Background: Human Papillomavirus (HPV) is the leading cause of cervical cancer among women. Immunosuppression is recognized as one of the major risk factors for HPV infection and persistence. Objectives: Aim of this study was to determine if solid organs (24 kidney and 24 kidney/pancreas) transplanted Italian women undergoing immunosuppressive therapies were at higher risk of HPV genital infection and cervical precancerous lesions in a ten-year follow-up. Study design: Forty-eight women that underwent transplant from 1990 to 2000, receiving multi-drug immunosuppressive therapy, were enrolled prospectively in a long-term follow-up protocol. Patients were cytologically (Pap smear) and virologically (HPV-DNA test) tested each year for 10 years. Incidence of HPV-DNA positivity and of cervical cytological/histological abnormalities was collected. Results were statistically analyzed and compared to a matching control group of 200 healthy women. Results: HPV-DNA positivity and cytological High-Grade (HG-SIL) cervical lesions did not show statistically significant differences in cases compared to controls, while statistical significance was observed in Low-Grade (LG-SIL) cytological diagnoses. No statistically significant difference was observed in histology-proven cervical lesions. Conclusions: Women receiving immunosuppression therapy following transplant do not seem to require intensive follow-up, and should not be considered a high-risk subgroup, as they do not show a statistically significant higher incidence of HPV infections or high-grade cervical dysplasia compared to healthy immunocompetent matching controls.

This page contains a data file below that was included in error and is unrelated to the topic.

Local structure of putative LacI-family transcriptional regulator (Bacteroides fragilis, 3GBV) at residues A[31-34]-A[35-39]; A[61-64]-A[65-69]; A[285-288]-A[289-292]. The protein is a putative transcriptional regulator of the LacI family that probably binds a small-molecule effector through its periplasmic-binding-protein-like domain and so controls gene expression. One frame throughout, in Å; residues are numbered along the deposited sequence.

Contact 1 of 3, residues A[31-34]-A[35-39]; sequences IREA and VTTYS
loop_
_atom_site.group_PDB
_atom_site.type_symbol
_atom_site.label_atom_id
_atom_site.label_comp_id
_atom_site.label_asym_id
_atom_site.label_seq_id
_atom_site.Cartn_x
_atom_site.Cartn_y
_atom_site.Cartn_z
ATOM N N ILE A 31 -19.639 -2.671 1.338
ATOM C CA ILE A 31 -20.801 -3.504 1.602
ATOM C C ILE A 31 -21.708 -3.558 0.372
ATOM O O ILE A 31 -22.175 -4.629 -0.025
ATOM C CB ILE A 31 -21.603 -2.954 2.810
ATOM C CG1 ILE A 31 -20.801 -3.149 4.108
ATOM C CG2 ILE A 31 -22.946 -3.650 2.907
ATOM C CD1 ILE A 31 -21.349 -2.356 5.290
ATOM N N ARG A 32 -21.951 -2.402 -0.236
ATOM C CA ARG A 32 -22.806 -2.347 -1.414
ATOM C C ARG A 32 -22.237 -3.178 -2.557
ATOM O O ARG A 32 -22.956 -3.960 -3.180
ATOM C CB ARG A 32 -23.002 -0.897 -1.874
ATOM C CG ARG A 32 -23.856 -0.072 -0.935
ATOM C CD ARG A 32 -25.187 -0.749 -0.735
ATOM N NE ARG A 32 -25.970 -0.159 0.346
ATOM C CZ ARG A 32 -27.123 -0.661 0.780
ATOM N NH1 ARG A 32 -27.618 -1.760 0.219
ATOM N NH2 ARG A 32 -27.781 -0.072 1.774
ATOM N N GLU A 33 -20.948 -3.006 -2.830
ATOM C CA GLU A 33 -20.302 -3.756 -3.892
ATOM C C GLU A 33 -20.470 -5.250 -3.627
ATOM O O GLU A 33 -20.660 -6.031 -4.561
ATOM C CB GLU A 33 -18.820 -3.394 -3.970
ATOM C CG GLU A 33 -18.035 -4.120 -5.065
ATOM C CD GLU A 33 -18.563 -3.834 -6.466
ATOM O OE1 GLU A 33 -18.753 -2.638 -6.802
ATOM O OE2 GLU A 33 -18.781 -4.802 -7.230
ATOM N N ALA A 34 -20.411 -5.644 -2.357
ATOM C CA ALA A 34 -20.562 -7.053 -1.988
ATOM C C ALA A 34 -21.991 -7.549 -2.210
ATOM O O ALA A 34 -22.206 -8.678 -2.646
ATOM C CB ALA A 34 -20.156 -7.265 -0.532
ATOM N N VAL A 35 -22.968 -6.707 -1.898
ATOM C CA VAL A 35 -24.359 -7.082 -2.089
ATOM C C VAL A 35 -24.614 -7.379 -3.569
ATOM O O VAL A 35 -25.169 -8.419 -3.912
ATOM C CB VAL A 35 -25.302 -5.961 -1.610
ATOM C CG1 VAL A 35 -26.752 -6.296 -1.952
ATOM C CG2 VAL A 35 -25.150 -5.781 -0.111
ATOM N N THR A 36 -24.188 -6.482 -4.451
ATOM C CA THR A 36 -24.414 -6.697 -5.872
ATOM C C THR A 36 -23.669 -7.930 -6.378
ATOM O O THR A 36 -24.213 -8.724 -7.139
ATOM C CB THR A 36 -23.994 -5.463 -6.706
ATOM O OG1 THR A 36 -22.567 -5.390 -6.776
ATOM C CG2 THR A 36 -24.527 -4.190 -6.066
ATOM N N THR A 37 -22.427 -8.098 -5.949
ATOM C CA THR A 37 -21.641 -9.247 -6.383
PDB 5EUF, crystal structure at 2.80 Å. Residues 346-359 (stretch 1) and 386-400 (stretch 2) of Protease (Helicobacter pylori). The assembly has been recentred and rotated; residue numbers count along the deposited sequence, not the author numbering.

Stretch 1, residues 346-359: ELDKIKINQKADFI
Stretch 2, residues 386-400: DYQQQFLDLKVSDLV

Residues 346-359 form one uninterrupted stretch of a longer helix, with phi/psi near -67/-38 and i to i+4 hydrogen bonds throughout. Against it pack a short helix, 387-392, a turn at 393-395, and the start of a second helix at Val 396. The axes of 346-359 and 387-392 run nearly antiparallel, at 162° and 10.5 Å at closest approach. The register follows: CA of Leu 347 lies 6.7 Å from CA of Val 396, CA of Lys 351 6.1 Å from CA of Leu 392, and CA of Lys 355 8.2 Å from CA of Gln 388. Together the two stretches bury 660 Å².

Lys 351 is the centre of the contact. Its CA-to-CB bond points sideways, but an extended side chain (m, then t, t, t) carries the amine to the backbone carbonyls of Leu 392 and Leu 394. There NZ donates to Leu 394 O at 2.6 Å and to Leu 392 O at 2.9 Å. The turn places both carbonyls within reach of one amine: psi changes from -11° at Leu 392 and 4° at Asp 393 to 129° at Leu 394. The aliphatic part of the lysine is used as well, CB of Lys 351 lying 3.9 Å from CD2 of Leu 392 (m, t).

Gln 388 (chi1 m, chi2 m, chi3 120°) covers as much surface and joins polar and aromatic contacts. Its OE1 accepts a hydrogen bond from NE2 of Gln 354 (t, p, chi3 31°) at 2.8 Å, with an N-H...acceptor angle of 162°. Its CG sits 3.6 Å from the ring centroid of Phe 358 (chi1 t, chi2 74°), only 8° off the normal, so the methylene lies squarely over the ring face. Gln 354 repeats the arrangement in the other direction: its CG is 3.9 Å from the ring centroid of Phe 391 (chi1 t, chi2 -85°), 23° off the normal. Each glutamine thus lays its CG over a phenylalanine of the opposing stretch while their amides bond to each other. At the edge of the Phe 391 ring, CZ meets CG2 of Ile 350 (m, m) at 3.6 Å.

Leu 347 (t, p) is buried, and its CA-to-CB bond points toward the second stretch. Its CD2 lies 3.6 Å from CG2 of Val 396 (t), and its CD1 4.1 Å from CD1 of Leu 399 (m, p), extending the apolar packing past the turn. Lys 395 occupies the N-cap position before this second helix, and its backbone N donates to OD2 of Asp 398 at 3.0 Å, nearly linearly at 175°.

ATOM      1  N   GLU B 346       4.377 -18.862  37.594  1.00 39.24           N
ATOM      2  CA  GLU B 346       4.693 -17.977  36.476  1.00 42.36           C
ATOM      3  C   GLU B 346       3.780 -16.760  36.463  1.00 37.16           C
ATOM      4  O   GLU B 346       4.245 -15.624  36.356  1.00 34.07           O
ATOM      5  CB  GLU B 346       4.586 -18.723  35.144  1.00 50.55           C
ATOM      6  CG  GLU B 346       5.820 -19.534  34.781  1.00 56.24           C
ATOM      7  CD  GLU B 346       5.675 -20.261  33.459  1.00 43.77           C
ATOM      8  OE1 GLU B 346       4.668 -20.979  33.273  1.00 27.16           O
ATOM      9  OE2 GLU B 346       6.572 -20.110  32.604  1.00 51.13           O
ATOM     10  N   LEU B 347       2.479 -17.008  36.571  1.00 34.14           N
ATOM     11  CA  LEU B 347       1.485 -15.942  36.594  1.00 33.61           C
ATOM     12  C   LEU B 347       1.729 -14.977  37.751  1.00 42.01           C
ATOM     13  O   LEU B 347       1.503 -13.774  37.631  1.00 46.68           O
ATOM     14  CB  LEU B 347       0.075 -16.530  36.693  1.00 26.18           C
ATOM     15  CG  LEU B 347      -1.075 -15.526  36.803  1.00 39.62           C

- Cervical intraepithelial neoplasia
- Human Papillomavirus
ASJC Scopus subject areas
- Infectious Diseases